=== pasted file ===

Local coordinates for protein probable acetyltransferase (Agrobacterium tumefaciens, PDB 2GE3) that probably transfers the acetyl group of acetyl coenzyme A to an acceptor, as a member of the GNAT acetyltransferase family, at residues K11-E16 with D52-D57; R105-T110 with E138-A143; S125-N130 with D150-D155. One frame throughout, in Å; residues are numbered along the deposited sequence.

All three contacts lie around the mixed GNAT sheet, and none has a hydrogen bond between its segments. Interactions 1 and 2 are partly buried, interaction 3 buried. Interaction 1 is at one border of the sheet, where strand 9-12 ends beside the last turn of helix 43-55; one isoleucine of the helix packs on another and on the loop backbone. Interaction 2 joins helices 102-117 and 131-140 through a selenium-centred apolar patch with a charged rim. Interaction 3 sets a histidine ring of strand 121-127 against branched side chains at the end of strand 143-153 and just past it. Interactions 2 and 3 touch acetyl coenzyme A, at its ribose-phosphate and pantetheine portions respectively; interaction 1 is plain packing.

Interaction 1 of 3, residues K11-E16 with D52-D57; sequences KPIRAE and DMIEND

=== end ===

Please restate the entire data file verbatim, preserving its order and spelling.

Local coordinates for protein probable acetyltransferase (Agrobacterium tumefaciens, PDB 2GE3) that probably transfers the acetyl group of acetyl coenzyme A to an acceptor, as a member of the GNAT acetyltransferase family, at residues K11-E16 with D52-D57; R105-T110 with E138-A143; S125-N130 with D150-D155. One frame throughout, in Å; residues are numbered along the deposited sequence.

All three contacts lie around the mixed GNAT sheet, and none has a hydrogen bond between its segments. Interactions 1 and 2 are partly buried, interaction 3 buried. Interaction 1 is at one border of the sheet, where strand 9-12 ends beside the last turn of helix 43-55; one isoleucine of the helix packs on another and on the loop backbone. Interaction 2 joins helices 102-117 and 131-140 through a selenium-centred apolar patch with a charged rim. Interaction 3 sets a histidine ring of strand 121-127 against branched side chains at the end of strand 143-153 and just past it. Interactions 2 and 3 touch acetyl coenzyme A, at its ribose-phosphate and pantetheine portions respectively; interaction 1 is plain packing.

Interaction 1 of 3, residues K11-E16 with D52-D57; sequences KPIRAE and DMIEND